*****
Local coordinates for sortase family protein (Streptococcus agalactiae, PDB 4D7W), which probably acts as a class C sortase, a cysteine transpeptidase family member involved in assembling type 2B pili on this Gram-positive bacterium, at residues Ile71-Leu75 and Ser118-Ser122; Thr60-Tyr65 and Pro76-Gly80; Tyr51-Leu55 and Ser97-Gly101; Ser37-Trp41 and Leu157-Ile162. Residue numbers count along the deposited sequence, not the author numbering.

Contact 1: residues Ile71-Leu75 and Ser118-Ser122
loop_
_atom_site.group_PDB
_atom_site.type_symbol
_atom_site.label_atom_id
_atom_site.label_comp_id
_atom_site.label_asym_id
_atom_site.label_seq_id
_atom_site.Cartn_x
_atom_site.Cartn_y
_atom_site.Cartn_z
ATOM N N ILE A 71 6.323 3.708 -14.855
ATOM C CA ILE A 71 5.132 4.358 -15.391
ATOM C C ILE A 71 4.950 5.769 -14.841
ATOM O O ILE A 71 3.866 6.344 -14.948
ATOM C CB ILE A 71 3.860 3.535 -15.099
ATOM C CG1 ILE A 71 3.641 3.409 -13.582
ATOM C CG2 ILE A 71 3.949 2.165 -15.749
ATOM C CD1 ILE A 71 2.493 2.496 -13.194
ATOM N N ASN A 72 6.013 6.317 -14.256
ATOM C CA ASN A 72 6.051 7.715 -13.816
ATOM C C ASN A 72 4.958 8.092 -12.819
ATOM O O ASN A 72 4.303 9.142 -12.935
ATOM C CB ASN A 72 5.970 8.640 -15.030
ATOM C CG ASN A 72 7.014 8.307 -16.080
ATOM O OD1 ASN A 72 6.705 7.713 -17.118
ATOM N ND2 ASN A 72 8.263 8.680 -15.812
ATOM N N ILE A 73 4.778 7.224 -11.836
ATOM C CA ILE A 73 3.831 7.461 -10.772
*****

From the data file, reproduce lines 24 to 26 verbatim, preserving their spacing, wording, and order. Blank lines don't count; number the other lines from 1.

ATOM O O ASN A 72 4.303 9.142 -12.935
ATOM C CB ASN A 72 5.970 8.640 -15.030
ATOM C CG ASN A 72 7.014 8.307 -16.080